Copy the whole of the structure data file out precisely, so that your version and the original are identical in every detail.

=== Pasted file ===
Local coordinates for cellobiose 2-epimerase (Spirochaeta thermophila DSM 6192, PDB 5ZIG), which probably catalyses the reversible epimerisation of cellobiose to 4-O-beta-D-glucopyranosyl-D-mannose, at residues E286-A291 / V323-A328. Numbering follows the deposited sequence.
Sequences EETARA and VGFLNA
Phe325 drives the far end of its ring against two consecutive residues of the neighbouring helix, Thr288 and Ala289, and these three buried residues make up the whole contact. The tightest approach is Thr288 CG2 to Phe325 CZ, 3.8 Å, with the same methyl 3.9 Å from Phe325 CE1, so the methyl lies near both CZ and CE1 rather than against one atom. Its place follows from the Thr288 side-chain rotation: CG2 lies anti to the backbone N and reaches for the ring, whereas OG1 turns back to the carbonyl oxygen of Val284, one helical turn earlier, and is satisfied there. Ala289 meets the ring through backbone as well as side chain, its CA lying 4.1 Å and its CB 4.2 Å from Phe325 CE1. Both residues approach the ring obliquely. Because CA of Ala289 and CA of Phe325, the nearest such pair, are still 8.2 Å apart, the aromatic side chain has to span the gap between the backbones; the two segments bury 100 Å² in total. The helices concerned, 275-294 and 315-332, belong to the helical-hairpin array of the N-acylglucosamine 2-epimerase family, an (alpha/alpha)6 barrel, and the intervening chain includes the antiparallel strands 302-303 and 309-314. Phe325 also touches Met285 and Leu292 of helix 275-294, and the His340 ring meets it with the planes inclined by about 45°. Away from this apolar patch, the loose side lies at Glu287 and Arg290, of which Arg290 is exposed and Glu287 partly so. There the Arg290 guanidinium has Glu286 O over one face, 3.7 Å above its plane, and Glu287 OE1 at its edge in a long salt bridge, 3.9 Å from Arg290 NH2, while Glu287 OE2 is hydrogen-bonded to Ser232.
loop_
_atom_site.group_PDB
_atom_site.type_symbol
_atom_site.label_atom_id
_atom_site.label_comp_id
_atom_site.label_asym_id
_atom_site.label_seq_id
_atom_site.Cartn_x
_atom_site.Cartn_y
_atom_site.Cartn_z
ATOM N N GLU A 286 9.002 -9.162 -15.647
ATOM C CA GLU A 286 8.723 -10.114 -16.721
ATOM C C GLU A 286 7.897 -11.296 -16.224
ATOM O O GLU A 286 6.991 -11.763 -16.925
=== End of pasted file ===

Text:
Local coordinates for cellobiose 2-epimerase (Spirochaeta thermophila DSM 6192, PDB 5ZIG), which probably catalyses the reversible epimerisation of cellobiose to 4-O-beta-D-glucopyranosyl-D-mannose, at residues E286-A291 / V323-A328. Numbering follows the deposited sequence.
Sequences EETARA and VGFLNA
Phe325 drives the far end of its ring against two consecutive residues of the neighbouring helix, Thr288 and Ala289, and these three buried residues make up the whole contact. The tightest approach is Thr288 CG2 to Phe325 CZ, 3.8 Å, with the same methyl 3.9 Å from Phe325 CE1, so the methyl lies near both CZ and CE1 rather than against one atom. Its place follows from the Thr288 side-chain rotation: CG2 lies anti to the backbone N and reaches for the ring, whereas OG1 turns back to the carbonyl oxygen of Val284, one helical turn earlier, and is satisfied there. Ala289 meets the ring through backbone as well as side chain, its CA lying 4.1 Å and its CB 4.2 Å from Phe325 CE1. Both residues approach the ring obliquely. Because CA of Ala289 and CA of Phe325, the nearest such pair, are still 8.2 Å apart, the aromatic side chain has to span the gap between the backbones; the two segments bury 100 Å² in total. The helices concerned, 275-294 and 315-332, belong to the helical-hairpin array of the N-acylglucosamine 2-epimerase family, an (alpha/alpha)6 barrel, and the intervening chain includes the antiparallel strands 302-303 and 309-314. Phe325 also touches Met285 and Leu292 of helix 275-294, and the His340 ring meets it with the planes inclined by about 45°. Away from this apolar patch, the loose side lies at Glu287 and Arg290, of which Arg290 is exposed and Glu287 partly so. There the Arg290 guanidinium has Glu286 O over one face, 3.7 Å above its plane, and Glu287 OE1 at its edge in a long salt bridge, 3.9 Å from Arg290 NH2, while Glu287 OE2 is hydrogen-bonded to Ser232.
loop_
_atom_site.group_PDB
_atom_site.type_symbol
_atom_site.label_atom_id
_atom_site.label_comp_id
_atom_site.label_asym_id
_atom_site.label_seq_id
_atom_site.Cartn_x
_atom_site.Cartn_y
_atom_site.Cartn_z
ATOM N N GLU A 286 9.002 -9.162 -15.647
ATOM C CA GLU A 286 8.723 -10.114 -16.721
ATOM C C GLU A 286 7.897 -11.296 -16.224
ATOM O O GLU A 286 6.991 -11.763 -16.925